But why can’t we change crows into fences? Anything should be possible if you set your mind to it, right? Not really. The idea that we can do or make anything on which we set our minds has most of its contemporary roots in the philosophies of Immanuel Kant. Kant argued that existence is all in our head, so to speak. He offered that reality cannot be fully known, although we experience what we know as reality through filters, or “categories.” These categories were said to be conditioned through language, culture, and social forces. Kant, either knowingly or unknowingly, opened the door to relativism. He would say that things like a crow, a fence, gender, etc. are all simply word games that have been forced upon us by cultural and social oppressors. If we were to rid ourselves of such categories, then we would finally know the truth.

Our culture is firmly entrenched in Kantian philosophy. In fact, as in the case with UT, his philosophy is a cash cow. We have essentially glommed onto the Kantian teaching that reality is just what we make of it. We consequently say things like, “This is my truth, and that’s your truth.” In other words, it’s like saying, “If you want a crow to be a fence, then that’s fine. Who am I to argue? The crow is just called a crow because of my background and heritage.” This is why some people get so mad at others who fail to throw off the supposed chains of their cultural and social baggage in order to become enlightened. I imagine that if someone were to read this article at the next UT faculty meeting, there would be some who would call for my head on a platter…which actually doesn’t sound all that inclusive, come to think of it. Could it be that many people who think they are oppressed can actually become the oppressor in the name of vindictive, enlightened righteousness? Time will tell in this case.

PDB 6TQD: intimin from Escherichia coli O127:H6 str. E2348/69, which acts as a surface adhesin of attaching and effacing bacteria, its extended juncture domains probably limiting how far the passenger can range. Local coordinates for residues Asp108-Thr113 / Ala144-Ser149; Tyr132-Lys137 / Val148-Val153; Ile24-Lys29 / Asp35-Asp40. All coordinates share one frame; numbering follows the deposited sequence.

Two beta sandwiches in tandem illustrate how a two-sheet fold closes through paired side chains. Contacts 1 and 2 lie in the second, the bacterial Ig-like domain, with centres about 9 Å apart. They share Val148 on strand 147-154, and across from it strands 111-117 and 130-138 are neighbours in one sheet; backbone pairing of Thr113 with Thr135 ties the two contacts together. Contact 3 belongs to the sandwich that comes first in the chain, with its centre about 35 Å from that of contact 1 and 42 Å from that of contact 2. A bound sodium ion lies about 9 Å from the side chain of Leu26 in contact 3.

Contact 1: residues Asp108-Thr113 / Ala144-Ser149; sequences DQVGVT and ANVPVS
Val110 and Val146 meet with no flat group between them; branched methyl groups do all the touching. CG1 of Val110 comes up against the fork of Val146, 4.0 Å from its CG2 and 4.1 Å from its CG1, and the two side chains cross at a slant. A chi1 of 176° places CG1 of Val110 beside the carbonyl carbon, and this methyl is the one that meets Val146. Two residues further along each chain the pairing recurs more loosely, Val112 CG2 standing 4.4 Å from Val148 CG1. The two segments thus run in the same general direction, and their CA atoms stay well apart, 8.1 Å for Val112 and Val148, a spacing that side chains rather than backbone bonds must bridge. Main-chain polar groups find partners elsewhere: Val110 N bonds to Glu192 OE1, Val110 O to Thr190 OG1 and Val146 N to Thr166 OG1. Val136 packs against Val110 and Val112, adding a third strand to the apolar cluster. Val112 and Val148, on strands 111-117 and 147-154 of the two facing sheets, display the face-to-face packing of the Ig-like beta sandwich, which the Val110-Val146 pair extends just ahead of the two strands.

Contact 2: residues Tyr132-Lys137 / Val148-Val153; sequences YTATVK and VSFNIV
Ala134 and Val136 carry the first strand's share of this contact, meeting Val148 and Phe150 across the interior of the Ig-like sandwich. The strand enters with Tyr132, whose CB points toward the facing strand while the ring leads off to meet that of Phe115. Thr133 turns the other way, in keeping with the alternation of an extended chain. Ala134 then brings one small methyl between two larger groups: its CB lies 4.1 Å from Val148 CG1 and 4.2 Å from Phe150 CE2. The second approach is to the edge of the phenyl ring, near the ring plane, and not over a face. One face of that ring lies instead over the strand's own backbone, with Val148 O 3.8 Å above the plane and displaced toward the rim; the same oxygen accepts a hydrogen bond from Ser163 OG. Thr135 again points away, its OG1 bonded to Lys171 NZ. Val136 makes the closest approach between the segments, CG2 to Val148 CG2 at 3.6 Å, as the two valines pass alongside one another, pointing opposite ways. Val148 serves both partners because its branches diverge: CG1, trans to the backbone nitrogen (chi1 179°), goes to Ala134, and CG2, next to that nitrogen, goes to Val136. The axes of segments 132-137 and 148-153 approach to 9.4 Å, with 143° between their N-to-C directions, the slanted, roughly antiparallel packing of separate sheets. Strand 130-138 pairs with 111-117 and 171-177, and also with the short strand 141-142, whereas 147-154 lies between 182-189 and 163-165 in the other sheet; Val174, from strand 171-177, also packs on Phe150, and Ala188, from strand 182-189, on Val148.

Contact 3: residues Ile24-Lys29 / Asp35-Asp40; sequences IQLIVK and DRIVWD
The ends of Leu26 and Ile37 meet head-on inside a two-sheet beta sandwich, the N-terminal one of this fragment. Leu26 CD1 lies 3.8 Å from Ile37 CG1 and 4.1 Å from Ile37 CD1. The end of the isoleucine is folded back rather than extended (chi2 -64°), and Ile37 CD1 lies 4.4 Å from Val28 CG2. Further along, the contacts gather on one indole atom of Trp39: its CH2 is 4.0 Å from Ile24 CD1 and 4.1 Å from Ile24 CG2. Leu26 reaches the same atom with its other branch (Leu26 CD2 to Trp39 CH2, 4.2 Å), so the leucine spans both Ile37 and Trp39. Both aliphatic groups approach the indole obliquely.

What are Christians to do? Arguing with people who will not change their minds about subjectivism isn’t doing anyone any good. In other words, protesting and boycotting institutions like UT or Disney will most likely fail to make any movement towards helpful and useful conversations. Put simply, coercion doesn’t work. What believers can do is follow in the footsteps of Jesus by loving everyone while simultaneously testing and questioning the popular cultural narratives.

Jesus’ behavior helps us to define what is right and good not by how any world system, popular group, guru, or religious leader try to define it for us, since we human beings are too plagued by finitude and self-interest. We assert that we find and ultimately do what is right and good by mimicking Jesus Christ while also keeping in mind that the pride of life consistently gets in our way.

We argue here then that the question should not be, “What is the common good,” or “What is the most inclusive thing to do,” or “What is the best way to improve our institution’s competitiveness in the market,” but rather, “How do I behave like Jesus, considering my flaws and the complexities of life, to do the most good in view of God and my neighbor?”